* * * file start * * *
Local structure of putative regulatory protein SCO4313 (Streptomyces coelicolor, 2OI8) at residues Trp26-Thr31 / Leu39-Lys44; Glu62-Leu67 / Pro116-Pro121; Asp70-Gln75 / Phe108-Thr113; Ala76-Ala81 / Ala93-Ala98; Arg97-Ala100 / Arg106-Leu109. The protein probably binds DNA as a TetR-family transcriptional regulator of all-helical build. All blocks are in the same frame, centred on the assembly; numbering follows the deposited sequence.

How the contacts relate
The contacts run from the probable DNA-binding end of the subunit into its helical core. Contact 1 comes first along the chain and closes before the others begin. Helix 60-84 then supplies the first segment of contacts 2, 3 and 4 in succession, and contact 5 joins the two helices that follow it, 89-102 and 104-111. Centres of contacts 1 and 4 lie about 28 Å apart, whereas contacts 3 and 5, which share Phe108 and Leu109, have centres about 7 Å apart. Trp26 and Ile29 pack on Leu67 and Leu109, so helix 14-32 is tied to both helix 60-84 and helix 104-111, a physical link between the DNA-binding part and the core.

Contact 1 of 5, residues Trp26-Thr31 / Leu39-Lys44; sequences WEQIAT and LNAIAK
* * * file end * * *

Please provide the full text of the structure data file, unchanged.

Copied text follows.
Local structure of putative regulatory protein SCO4313 (Streptomyces coelicolor, 2OI8) at residues Trp26-Thr31 / Leu39-Lys44; Glu62-Leu67 / Pro116-Pro121; Asp70-Gln75 / Phe108-Thr113; Ala76-Ala81 / Ala93-Ala98; Arg97-Ala100 / Arg106-Leu109. The protein probably binds DNA as a TetR-family transcriptional regulator of all-helical build. All blocks are in the same frame, centred on the assembly; numbering follows the deposited sequence.

How the contacts relate
The contacts run from the probable DNA-binding end of the subunit into its helical core. Contact 1 comes first along the chain and closes before the others begin. Helix 60-84 then supplies the first segment of contacts 2, 3 and 4 in succession, and contact 5 joins the two helices that follow it, 89-102 and 104-111. Centres of contacts 1 and 4 lie about 28 Å apart, whereas contacts 3 and 5, which share Phe108 and Leu109, have centres about 7 Å apart. Trp26 and Ile29 pack on Leu67 and Leu109, so helix 14-32 is tied to both helix 60-84 and helix 104-111, a physical link between the DNA-binding part and the core.

Contact 1 of 5, residues Trp26-Thr31 / Leu39-Lys44; sequences WEQIAT and LNAIAK